In offering certain sacrifices, he was to wear, according to the usage prescribed on such occasions, a garland of flowers, and it happened that the officer who brought the garland, by mistake or accident, presented it wrong side before. Again, in some procession which was formed, and in which a certain image of gold, made in honor of him, was borne, the bearer of it stumbled and fell, and the image was thrown upon the ground. This was a very dark presage of impending calamity. Then a great number of vultures and other birds of prey were seen for a number of days before the battle, hovering over the Roman army; and several swarms of bees were found within the precincts of the camp. So alarming was this last indication, that the officers altered the line of the intrenchments so as to shut out the ill-omened spot from the camp. These and other such things had great influence upon the mind of Cassius, in convincing him that some great disaster was impending over him.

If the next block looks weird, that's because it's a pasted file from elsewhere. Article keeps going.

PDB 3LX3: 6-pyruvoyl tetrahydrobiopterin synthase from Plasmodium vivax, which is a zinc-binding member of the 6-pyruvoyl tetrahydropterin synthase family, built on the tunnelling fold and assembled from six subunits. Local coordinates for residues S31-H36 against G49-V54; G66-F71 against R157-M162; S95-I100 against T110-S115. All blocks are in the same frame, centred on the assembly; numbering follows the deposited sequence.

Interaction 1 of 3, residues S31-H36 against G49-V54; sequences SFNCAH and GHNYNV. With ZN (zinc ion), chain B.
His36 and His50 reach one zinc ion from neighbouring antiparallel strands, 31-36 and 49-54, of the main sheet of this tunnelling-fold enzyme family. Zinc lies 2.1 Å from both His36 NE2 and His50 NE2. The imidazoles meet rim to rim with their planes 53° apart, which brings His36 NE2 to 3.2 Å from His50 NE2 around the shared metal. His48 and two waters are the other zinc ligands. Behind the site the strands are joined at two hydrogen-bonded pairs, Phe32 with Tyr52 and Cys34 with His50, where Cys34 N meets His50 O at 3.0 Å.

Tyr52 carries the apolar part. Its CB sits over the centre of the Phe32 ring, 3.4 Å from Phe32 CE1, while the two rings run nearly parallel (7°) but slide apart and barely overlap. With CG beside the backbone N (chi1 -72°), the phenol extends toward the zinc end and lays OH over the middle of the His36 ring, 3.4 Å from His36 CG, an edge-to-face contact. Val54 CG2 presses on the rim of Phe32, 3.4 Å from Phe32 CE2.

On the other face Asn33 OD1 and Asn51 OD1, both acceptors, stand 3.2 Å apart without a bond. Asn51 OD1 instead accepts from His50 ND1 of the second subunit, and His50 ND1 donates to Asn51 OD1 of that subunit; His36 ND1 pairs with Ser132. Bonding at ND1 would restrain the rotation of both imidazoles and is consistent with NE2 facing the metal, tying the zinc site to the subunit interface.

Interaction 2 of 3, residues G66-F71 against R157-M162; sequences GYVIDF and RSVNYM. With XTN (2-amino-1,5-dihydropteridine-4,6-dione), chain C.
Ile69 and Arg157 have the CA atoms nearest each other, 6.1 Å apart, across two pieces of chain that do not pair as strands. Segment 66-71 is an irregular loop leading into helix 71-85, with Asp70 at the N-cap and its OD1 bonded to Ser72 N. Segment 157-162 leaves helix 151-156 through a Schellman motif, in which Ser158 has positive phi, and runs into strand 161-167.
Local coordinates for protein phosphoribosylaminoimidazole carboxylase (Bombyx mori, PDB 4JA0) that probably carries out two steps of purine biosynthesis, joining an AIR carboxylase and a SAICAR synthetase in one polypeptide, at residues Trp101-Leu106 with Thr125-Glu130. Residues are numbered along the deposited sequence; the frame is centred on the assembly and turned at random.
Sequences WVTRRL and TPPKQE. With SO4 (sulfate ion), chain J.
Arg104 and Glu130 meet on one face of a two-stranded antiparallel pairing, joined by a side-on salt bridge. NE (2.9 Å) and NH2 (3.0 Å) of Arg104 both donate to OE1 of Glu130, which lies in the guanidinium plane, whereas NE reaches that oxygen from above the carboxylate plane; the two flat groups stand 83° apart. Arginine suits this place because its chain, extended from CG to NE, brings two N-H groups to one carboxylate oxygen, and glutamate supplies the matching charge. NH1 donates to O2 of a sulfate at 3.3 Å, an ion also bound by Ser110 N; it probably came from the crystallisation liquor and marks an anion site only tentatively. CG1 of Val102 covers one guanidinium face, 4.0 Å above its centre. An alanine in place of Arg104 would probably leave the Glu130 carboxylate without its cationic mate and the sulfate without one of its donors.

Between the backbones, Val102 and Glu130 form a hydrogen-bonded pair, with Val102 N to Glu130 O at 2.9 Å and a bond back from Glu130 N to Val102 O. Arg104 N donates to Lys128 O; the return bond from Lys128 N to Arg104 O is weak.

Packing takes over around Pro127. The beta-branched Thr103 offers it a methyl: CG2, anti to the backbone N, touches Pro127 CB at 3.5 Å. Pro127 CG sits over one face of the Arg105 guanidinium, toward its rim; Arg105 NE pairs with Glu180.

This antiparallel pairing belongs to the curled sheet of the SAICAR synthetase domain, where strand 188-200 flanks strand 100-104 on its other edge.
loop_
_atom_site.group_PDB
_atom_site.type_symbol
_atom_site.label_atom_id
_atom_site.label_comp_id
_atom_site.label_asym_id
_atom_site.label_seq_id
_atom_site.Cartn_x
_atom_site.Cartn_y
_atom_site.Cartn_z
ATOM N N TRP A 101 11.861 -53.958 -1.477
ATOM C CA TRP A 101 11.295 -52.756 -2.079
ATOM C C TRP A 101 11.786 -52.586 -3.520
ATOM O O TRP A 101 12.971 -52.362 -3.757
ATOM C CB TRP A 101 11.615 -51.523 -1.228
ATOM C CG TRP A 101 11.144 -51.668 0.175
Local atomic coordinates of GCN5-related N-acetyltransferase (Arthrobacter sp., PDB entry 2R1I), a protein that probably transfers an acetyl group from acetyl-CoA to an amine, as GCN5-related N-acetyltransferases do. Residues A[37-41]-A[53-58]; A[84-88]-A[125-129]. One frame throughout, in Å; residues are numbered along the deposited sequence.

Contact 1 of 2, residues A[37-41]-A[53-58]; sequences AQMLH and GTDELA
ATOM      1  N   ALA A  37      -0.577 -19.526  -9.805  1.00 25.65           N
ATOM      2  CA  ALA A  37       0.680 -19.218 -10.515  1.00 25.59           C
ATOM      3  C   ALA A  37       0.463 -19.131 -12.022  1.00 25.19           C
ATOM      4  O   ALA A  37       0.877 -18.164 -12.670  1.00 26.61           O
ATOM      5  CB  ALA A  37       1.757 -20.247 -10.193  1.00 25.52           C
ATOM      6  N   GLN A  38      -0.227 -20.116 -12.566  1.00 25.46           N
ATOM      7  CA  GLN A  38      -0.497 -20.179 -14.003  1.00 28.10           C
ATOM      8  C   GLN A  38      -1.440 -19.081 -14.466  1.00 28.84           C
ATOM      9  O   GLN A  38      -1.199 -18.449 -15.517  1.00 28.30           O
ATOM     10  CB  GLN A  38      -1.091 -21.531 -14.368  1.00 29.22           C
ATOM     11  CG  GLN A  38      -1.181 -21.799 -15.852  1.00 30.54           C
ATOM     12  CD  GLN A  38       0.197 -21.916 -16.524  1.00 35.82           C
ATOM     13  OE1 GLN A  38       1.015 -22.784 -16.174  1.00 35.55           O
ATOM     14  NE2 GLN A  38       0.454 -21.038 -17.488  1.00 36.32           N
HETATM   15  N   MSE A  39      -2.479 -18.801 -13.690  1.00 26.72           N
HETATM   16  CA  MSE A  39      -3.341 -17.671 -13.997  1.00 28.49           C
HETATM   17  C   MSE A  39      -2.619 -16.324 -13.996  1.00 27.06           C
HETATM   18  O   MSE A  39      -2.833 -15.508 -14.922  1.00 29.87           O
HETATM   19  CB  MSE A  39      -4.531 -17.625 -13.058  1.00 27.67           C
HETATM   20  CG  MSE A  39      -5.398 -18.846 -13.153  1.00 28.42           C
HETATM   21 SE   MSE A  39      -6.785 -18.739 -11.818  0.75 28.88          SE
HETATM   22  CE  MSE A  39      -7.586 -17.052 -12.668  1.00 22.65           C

Nor was Brutus himself without warnings of this character, though they seem to have had less power to produce any serious impression upon his mind than in the case of Cassius. The most extraordinary warning which Brutus received, according to the story of his ancient historians, was by a supernatural apparition which he saw, some time before, while he was in Asia Minor. He was encamped near the city of Sardis at that time. He was always accustomed to sleep very little, and would often, it was said, when all his officers had retired, and the camp was still, sit alone in his tent, sometimes reading, and sometimes revolving the anxious cares which were always pressing upon his mind. One night he was thus alone in his tent, with a small lamp burning before him, sitting lost in thought, when he suddenly heard a movement as of some one entering the tent. He looked up, and saw a strange, unearthly, and monstrous shape, which appeared to have just entered the door and was coming toward him. The spirit gazed upon him as it advanced, but it did not speak.

Brutus, who was not much accustomed to fear, boldly demanded of the apparition who and what it was, and what had brought it there. "I am your evil spirit," said the apparition. "I shall meet you at Philippi." "Then, it seems," said Brutus, "that, at any rate, I shall see you again." The spirit made no reply to this, but immediately vanished.

Brutus arose, went to the door of his tent, summoned the sentinels, and awakened the soldiers that were sleeping near. The sentinels had seen nothing; and, after the most diligent search, no trace of the mysterious visitor could be found.